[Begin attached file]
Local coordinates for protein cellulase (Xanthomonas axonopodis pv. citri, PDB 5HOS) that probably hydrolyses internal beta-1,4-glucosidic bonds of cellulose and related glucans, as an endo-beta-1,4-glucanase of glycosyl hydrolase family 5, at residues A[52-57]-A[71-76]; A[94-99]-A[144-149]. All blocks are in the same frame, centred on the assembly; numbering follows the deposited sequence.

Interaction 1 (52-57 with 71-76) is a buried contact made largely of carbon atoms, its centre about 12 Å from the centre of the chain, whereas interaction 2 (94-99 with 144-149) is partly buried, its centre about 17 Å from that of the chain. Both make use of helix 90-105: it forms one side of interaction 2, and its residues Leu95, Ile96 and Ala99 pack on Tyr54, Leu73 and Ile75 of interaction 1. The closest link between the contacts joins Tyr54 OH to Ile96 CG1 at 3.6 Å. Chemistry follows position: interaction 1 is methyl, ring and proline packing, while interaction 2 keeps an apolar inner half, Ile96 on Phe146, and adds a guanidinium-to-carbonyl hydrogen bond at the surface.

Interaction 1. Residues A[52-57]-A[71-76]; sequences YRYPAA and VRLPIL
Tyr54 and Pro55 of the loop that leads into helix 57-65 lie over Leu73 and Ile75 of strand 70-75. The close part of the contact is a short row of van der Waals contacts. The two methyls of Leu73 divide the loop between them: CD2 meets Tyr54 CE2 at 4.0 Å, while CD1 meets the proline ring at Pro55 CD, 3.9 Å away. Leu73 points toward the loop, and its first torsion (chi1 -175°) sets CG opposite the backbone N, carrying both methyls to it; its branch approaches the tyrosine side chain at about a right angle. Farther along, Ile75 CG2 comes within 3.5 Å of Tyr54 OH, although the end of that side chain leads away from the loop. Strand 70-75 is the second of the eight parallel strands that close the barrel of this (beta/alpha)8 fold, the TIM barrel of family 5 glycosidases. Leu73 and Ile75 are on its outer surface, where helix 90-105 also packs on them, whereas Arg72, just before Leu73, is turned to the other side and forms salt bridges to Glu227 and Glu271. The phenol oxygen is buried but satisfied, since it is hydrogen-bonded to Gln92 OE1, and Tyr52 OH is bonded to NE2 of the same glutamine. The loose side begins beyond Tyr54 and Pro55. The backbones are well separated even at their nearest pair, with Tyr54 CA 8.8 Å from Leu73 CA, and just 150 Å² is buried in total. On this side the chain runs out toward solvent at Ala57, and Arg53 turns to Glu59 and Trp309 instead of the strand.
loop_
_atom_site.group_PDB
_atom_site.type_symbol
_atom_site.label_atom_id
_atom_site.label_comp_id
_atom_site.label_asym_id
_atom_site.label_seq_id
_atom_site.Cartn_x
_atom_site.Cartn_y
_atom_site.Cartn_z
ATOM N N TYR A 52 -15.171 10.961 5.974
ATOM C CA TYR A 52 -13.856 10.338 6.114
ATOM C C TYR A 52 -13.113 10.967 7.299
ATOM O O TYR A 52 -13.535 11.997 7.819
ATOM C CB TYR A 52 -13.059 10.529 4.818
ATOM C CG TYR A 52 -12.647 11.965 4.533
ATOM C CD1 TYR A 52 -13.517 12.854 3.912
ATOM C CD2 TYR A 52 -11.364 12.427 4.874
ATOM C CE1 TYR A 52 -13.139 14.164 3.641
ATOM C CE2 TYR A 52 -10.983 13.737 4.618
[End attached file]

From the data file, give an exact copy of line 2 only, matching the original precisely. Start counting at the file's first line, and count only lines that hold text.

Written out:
Interaction 1 (52-57 with 71-76) is a buried contact made largely of carbon atoms, its centre about 12 Å from the centre of the chain, whereas interaction 2 (94-99 with 144-149) is partly buried, its centre about 17 Å from that of the chain. Both make use of helix 90-105: it forms one side of interaction 2, and its residues Leu95, Ile96 and Ala99 pack on Tyr54, Leu73 and Ile75 of interaction 1. The closest link between the contacts joins Tyr54 OH to Ile96 CG1 at 3.6 Å. Chemistry follows position: interaction 1 is methyl, ring and proline packing, while interaction 2 keeps an apolar inner half, Ile96 on Phe146, and adds a guanidinium-to-carbonyl hydrogen bond at the surface.